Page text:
My name is Mark Clark and I recently joined the Board of Trustees of Malaria Consortium. My interest in tropical diseases stretches back to a formative summer placement in the early 1980s as a biochemistry undergraduate at Colombo University, Sri Lanka. It was there I first observed the devastating effects of malaria and lymphatic filariasis. Thirty years on and I am delighted to have the opportunity to crystallise this long-held interest at Malaria Consortium, an organisation which makes such a difference to so many lives across Africa and Asia.
Among my first requests on joining the Board was to participate in a field visit so that I could become better informed about Malaria Consortium’s ‘on the ground’ activities. Helping to provide fiduciary oversight and governance is very rewarding in itself but of course there is no substitute for seeing the valuable work of the organisation ‘in action’.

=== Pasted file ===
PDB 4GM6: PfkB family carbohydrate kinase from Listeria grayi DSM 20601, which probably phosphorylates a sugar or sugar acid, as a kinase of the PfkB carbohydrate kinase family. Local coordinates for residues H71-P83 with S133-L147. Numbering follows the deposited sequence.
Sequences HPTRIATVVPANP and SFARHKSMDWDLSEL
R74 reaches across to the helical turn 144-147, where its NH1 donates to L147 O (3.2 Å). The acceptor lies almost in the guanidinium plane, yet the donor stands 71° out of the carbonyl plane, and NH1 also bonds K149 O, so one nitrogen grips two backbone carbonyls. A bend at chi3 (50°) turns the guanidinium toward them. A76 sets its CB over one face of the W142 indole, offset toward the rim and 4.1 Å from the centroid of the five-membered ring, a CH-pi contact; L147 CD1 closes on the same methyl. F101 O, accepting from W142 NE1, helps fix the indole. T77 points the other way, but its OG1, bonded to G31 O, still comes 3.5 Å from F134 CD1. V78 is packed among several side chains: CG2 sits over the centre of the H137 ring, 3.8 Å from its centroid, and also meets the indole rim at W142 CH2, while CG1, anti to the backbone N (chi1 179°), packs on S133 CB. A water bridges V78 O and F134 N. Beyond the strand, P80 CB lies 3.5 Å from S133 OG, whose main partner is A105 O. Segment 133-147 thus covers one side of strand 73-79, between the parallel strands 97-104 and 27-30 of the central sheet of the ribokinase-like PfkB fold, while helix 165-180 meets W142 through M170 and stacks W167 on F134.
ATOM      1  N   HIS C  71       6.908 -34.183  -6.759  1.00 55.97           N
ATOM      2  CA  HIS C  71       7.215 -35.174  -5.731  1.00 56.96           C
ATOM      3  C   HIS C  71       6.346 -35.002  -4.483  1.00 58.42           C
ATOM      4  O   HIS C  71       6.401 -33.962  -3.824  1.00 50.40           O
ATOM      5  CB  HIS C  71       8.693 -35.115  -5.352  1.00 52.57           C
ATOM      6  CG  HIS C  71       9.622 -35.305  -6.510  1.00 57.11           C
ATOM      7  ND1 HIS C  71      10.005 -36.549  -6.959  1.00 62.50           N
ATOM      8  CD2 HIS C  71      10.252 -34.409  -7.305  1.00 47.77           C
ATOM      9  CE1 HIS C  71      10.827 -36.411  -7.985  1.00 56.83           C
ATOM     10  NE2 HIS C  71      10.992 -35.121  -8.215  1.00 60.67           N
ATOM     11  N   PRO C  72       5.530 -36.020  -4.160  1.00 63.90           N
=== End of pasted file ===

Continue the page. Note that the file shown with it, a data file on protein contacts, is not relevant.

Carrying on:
Nigeria currently carries the highest burden of malaria of any country globally and is Malaria Consortium’s single largest funding recipient; it was an obvious choice for a visit. The country team, based in the capital Abuja and headed by the exuberant and inspiring Country Director, Dr Kolawole Maxwell, had already provided me with an extensive itinerary. This comprised a series of counter-party and partner meetings and a trip to Niger state to view one of the most innovative programmes for integrated childhood care, known as RAcE (Rapid Access Expansion).
What was immediately striking from the meetings with Government and State officials, donors and partners, was the esteem with which Malaria Consortium is held in Nigeria. It is seen not only as a key partner in the fight against malaria and other childhood diseases but as one of – if not the – key drivers of innovation and access to care in what is a complex and often difficult healthcare environment.